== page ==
December 12 – Henry Howard, Earl of Surrey, is led to the Tower in a walk of shame

On this day in Tudor history, 12th December 1546, in the reign of King Henry VIII, Henry Howard, Earl of Surrey and son of Thomas Howard, 3rd Duke of Norfolk, was led through the streets of London.

Surrey’s walk of shame took him from Ely Place, where he had been held since his arrest on 2nd December, to the Tower of London.

It was meant to be a humiliating walk for the earl, but instead of booing him, the citizens of London appeared to be sympathetic to his plight.

Find out what happened on this day, and also what happened to his father, who had also been arrested…

You can find out more about the earl’s arrest in this video:
And his execution in this one:


Henry Howard, Earl of Surrey, is led to the Tower

On this day in Tudor history, 12th December 1546, Henry Howard, Earl of Surrey, was led through the streets of London from Ely Place, where he had been held since the 2nd December, to the Tower of London.

There, he was joined by his father, Thomas Howard, 3rd Duke of Norfolk, who was taken to the Tower by barge along the Thames.

The aim of this walk through London was to humiliate Surrey, but instead of booing and jeering the people of London appear to have been sympathetic to his plight. Surrey’s biographer, Edmond Bapst wrote: “the crowd offered nothing but loud sympathy, saying aloud that it was a pity to put so fair a knight in the Tower”.

Surrey and his father had been interrogated after accusations had been made regarding Surrey incorporating the royal arms into his coat of arms, showing that he had “monarchic ambitions”, and allegedly telling his sister, Mary, widow of the Duke of Richmond, to try and become the King’s mistress so that her family would be favoured. There were, of course, many at court who wanted to see the fall of this powerful family and who could twist the truth to bring them down. As I said in my talk on Surrey’s arrest, Surrey had been accused of improper heraldry by his former friend Robert Southwell, who claimed that Surrey had used the arms of his ancestor Edward the Confessor in a shield he’d had painted at Kenninghall, something which only the King was entitled to do, and that he had placed the arms of England in the first quarter of his shield, indicating that he had a direct claim to the crown. This wasn’t actually true, though.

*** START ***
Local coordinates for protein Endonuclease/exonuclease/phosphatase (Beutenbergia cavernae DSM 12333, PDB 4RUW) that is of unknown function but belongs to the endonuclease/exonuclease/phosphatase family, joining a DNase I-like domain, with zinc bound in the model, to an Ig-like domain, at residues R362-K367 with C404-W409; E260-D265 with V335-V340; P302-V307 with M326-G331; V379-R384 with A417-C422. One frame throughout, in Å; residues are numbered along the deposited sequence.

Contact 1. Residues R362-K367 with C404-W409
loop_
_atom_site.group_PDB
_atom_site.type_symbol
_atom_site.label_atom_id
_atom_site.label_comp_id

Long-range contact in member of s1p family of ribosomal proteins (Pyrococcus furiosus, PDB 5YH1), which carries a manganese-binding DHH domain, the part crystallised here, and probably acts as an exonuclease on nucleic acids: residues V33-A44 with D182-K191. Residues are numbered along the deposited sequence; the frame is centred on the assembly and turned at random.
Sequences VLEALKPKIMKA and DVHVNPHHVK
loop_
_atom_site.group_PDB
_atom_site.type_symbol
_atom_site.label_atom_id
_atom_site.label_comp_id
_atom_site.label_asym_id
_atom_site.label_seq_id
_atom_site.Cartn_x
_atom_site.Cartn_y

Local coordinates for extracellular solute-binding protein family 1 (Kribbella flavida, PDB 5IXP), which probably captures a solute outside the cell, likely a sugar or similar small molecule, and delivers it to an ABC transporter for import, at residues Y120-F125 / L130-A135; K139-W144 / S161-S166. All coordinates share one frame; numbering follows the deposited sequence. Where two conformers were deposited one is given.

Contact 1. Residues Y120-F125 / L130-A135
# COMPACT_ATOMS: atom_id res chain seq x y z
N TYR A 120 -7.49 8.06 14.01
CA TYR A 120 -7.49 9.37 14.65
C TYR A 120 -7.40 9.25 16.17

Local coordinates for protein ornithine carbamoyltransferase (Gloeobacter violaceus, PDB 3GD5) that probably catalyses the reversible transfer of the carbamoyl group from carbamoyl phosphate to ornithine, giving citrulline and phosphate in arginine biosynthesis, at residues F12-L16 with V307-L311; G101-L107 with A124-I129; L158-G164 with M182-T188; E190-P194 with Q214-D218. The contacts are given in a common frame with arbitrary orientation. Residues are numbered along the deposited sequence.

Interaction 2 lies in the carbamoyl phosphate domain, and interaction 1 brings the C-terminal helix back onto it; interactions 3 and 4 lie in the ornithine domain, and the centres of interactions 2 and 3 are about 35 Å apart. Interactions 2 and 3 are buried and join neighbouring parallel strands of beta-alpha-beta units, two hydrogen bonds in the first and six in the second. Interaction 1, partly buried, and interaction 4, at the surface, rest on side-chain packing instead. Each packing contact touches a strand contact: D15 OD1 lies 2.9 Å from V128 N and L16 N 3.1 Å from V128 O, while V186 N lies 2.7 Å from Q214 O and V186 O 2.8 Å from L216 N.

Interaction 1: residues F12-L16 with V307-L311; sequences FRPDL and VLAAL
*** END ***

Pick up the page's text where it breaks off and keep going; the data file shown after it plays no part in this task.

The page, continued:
Thomas Howard, 3rd Duke of Norfolk, pleads for mercy

A desperate Duke of Norfolk wrote to the King the following day, proclaiming his innocence, confirming his loyalty, and offering the King his lands:

“Begs for grace. Some great enemy has informed the King untruly; for God knows, he never thought one untrue thought against the King or his succession, and can no more guess the charge against him than the child born this night. Desires that his accusers and he may appear before the King, or else the Council. Knows not that lie has offended any man, or that any are offended with him, “unless it were such as are angry with me for being quick against such as have been accused for Sacramentaries.” As for religion I have told your Majesty and many others that knowing your virtue and knowledge I shall stick to whatsoever laws you make; and for this cause divers have borne me ill will, “as doth appear by casting libels abroad against me.” Begs that he may recover the King’s favour, the King taking all his lands and goods; and that he may know what is laid to his charge and have some word of comfort from his Majesty.”

Unfortunately for the duke, the king ignored him.

Norfolk made a confession on 12th January 1547, in a last bid to save himself, but that didn’t work either, and on 27th January 1547, eight days after his son’s execution by beheading, Norfolk was found guilty of treason by attainder. Fortunately for Norfolk, the king died before the duke was due to be executed so his execution never went ahead. He remained in prison until Mary I pardoned and released him in 1553.

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